All women know that menopause is an expected and natural part of life. For women, mid-life is around 52 years, and typically also coincides with the average age most women go through menopause. Menopause is a permanent and non-reversible process during which the ovaries stop producing. There are many hormonal changes, including the reduction in the estradiol hormone and a in FSH.
Weight gain is a common phenomenon to most women during this time. Usually the cases of this unwanted weight gain have to do with decreased physical activity, changes in the metabolism, genetic predisposition, age and a lack of estrogen.
Generally speaking the dietary needs of women going through menopause are not much different than those of childbearing ages, but it would still be wise to consume fewer calories by cutting portion sizes a bit. It’s also important to increase physical activity to maintain both weight and bone health.
To be successful, it is recommended that women eat a healthy diet with a variety of foods for balanced nutrition. The goal being to fuel the body with all of the macro-nutrients (protein, fat, carbohydrates), minerals, vitamins and nutrients it needs.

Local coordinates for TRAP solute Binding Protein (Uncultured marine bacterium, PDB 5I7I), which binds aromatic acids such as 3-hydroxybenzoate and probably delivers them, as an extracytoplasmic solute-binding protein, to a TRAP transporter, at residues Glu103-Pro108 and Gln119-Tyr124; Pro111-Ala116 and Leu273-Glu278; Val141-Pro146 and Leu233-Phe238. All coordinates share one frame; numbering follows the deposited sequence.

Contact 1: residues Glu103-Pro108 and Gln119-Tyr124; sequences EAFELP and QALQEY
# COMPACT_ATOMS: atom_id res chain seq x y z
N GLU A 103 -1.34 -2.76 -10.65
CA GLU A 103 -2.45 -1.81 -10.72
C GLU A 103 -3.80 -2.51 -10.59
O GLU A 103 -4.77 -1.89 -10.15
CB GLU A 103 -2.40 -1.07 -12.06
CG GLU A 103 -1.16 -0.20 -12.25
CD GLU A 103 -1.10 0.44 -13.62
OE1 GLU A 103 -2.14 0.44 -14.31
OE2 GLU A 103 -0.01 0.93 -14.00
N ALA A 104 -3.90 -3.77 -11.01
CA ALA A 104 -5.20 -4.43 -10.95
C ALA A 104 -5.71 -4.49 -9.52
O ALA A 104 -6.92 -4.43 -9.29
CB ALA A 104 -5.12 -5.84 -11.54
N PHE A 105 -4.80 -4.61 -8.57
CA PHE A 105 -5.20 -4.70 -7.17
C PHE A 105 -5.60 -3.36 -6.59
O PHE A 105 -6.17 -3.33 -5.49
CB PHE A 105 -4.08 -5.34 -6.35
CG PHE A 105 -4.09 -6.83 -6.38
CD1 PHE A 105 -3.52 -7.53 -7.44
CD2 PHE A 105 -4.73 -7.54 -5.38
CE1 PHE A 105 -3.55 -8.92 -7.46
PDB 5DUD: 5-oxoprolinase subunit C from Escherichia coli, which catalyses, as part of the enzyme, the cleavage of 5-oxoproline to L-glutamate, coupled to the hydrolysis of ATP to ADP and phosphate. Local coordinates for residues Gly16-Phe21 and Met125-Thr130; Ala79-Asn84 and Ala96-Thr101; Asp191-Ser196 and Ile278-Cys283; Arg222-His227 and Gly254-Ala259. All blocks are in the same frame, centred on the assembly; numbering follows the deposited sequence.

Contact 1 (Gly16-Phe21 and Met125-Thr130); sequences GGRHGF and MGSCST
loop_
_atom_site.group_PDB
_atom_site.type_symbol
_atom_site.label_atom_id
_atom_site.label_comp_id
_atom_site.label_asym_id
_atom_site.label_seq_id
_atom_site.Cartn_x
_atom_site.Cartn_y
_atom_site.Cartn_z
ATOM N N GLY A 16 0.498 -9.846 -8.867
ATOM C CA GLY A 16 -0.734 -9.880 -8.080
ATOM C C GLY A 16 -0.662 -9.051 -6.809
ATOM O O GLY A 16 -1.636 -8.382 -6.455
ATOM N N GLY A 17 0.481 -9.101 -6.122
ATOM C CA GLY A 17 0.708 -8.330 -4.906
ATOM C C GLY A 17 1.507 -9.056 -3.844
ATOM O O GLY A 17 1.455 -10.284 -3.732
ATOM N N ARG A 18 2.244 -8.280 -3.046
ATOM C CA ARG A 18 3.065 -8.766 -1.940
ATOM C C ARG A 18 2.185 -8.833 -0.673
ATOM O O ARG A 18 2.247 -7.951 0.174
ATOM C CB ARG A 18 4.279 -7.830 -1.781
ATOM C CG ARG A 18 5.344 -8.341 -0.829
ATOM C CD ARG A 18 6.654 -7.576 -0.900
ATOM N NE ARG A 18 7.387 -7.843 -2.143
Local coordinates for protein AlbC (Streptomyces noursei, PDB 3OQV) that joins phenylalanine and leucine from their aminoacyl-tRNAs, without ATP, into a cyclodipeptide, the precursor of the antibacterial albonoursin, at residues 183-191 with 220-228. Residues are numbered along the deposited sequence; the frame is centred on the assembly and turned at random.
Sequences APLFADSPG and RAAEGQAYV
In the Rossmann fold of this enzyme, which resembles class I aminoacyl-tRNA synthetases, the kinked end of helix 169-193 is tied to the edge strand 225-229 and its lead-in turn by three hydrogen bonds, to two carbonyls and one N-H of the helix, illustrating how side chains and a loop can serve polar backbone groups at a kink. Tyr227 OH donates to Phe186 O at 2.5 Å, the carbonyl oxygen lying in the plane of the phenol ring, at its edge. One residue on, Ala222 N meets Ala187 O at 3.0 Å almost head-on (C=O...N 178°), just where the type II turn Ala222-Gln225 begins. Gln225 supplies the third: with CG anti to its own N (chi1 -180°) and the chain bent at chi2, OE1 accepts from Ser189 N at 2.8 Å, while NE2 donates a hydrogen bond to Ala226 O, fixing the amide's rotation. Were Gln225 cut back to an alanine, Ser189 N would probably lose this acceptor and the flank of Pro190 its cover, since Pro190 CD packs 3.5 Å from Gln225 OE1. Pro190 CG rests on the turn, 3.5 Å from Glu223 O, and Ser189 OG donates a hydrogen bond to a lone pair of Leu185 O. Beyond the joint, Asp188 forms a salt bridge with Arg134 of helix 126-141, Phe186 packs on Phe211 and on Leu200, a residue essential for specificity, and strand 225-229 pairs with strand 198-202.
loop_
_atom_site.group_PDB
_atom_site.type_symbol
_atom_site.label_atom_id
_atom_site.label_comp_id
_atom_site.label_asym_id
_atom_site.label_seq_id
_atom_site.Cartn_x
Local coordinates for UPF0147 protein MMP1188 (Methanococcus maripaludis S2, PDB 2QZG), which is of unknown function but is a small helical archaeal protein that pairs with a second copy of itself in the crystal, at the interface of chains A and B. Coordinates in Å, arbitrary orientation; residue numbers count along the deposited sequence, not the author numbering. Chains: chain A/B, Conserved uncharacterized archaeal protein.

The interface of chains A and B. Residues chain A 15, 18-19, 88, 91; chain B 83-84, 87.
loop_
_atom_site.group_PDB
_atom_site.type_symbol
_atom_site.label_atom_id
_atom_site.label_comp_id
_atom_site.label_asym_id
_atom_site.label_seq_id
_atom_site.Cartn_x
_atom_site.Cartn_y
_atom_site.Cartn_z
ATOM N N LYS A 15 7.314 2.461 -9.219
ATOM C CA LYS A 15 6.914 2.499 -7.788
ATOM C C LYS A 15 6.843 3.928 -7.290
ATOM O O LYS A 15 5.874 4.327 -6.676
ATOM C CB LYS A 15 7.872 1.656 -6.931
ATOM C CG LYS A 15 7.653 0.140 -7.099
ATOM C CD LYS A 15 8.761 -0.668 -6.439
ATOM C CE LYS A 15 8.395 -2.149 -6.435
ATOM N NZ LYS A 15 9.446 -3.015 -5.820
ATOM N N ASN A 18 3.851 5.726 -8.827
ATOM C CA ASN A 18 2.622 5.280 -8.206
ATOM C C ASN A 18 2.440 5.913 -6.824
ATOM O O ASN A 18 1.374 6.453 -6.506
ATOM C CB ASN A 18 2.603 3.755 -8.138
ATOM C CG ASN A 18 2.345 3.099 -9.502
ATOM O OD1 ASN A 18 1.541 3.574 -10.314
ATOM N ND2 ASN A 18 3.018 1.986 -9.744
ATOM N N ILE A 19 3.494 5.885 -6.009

Specifically, it would be good to
- Consume five servings of fruit and vegetables daily (3 fruit and two salads) and three servings dairy (one serving = 1 cup milk or 1 yogurt)
- Choose whole grains and reduce sugar intake
- Reduce consumption of red meat to once per week and prefer white meat (chicken, turkey) and fish 2-3 times per week
- Reduce salt intake
- Limit consumption of alcoholic beverages to one daily (or avoid altogether)
- Consume no more than 5 servings of fat daily (one serving = 1 tbsp olive oil, 5 large olives or 6 almonds)
- Increase water consumption to 8-10 glasses per day
- Include foods in your diet rich in calcium (milk, yogurt and small fish with their bones) and vitamin D (fatty fish and egg yolk) to avoid the risk of osteoporosis.
The best way to manage weight during menopause is to combine systematic and consistent exercise with a balanced diet of smaller portions.